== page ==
THE VISIONARY ARTIST AND POP SHOP FOUNDER WAS AHEAD OF HIS TIME IN MORE WAYS THAN ONE
By Christina Rees
There are places and eras that changed the trajectory of modern culture, and New York City has produced some cycles that are hard to top. It’s difficult to describe just how different downtown Manhattan looked and felt in the 1980s compared to the last couple of decades. Movies and documentaries shot on location back then can give you a taste of it, with cult fave Downtown 81 – which tracks then-burgeoning artist Jean-Michel Basquiat through some scrappy days – being a solid reference point, given that the film chronicles and acts as a harbinger of how explosively creative ’80s NYC was. Much of Manhattan south of Houston Street looked like bombed-out war zones (on film and in person), but the people making moves there – the artists and gallerists, writers, filmmakers, musicians and more – drastically changed how culture was produced and consumed from that point forward.
A handful of names stand out as the visionaries who sprung from this camp, and Keith Haring was certainly near the top of that list. Four years before his death at age 31 from complications due to AIDS, he solidified his legacy and his ethos by opening a downtown store dedicated to selling his editioned works to the public. In 1986, the Pop Shop opened at 292 Lafayette Street in SoHo, and it immediately shifted the artworld’s view of how artists’ multiples could redefine collectors’ and fans’ appetites and the market in general.
It was a small space (every inch of it covered in Haring’s distinctive linework) with a massive impact. The Pop Shop exemplified Haring’s altruism and grace in a way that defined and defied the era’s post-punk attitude. Haring kicked off his career with simple subway drawings – hyper-local art for all – but when his work hit the galleries and was stolen off subway and city walls, he knew it had gotten too precious for his own taste. Haring was so ahead of his time – in spirit, art and action – that when he opened the Pop Shop, he single-handedly and practically overnight dragged us all into the future.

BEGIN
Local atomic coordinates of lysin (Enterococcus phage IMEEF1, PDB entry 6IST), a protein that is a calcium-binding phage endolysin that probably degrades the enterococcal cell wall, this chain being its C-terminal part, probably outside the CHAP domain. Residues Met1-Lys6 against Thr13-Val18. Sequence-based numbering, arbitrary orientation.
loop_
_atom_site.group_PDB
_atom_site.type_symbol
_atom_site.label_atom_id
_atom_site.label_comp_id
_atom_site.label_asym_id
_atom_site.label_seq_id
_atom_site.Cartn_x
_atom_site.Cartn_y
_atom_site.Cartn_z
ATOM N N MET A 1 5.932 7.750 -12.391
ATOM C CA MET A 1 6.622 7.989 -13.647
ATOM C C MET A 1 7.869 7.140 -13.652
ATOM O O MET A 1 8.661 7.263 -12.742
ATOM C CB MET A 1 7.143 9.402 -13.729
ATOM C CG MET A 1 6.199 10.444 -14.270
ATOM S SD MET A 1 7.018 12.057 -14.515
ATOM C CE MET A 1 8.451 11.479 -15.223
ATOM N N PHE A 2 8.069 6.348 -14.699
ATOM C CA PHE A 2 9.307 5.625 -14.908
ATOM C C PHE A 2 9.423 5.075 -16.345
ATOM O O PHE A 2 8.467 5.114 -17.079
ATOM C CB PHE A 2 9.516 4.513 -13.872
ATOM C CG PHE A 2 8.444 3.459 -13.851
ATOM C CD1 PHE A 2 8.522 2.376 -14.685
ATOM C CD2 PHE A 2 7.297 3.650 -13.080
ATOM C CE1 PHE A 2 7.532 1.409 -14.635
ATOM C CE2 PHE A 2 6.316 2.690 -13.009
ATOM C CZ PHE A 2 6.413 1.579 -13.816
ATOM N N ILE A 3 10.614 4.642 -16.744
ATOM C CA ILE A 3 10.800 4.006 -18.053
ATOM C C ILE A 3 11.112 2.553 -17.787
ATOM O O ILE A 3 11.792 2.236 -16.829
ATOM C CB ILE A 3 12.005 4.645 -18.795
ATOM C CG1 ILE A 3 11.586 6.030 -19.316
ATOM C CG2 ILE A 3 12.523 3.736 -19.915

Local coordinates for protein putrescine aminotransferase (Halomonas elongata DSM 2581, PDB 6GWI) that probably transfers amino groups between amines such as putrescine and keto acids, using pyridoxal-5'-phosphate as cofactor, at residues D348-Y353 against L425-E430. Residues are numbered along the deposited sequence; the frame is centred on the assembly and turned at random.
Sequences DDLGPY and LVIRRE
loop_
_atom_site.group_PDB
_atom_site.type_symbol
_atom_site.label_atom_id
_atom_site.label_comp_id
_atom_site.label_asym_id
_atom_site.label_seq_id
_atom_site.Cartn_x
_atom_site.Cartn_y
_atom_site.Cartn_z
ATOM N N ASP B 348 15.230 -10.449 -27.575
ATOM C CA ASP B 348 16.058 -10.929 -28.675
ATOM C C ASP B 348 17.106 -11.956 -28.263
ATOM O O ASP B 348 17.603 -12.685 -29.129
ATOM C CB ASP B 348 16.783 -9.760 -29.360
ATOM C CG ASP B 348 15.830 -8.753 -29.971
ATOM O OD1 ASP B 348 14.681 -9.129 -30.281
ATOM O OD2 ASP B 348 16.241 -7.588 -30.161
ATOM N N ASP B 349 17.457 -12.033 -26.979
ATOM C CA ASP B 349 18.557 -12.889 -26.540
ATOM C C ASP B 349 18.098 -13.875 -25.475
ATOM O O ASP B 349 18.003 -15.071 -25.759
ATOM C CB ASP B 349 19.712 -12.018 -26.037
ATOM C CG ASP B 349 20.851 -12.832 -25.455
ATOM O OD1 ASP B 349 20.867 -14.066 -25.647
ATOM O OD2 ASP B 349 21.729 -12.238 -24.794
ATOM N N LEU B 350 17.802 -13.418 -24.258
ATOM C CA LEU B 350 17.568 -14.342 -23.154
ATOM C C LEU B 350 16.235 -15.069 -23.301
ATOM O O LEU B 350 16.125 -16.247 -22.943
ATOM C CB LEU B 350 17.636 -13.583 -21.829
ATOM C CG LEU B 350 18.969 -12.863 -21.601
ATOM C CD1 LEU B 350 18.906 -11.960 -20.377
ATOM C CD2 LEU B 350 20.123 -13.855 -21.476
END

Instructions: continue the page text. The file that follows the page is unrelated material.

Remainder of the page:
“Here’s the philosophy behind the Pop Shop,” Haring explained. “I wanted to continue this same sort of communication as with the subway drawings. I wanted to attract the same wide range of people, and I wanted it to be a place where, yes, not only collectors could come, but also kids from the Bronx. The main point was that we didn’t want to produce things that would cheapen the art. In other words, this was still an art statement.”
There’s no question of how and why Haring’s work – witty, muscular, emotive – is still some of the most beloved and recognizable today. In his short life, he was practically the Platonic ideal of the contemporary artist: trailblazing, porous, defiant, inclusive, prolific and ever in touch with his original audience. On April 18, in its Prints & Multiples Signature® Auction, Heritage Auctions will offer a complete set of limited-edition Pop Shop lithographs Haring produced in 1989, titled Pop Shop III. It was the third set of four he created for the shop that year.
The work is Haring at his sharpest and most prophetic. The four panels tell a loose and rangy (and comic) tale of humans struggling to control their machine. A giant pair of scissors cuts the cord to an all-important computer. People fret. A person gets sucked up into the machine in an attempt to fix it, while another helps and panics.
Does this sound like 2023? Exceptional artists have exceptional antennae. Thirty-four years ago, Haring predicted our fraught relationship with the digital revolution. He knew where we were headed in more ways than one.
CHRISTINA REES is a staff writer at Intelligent Collector.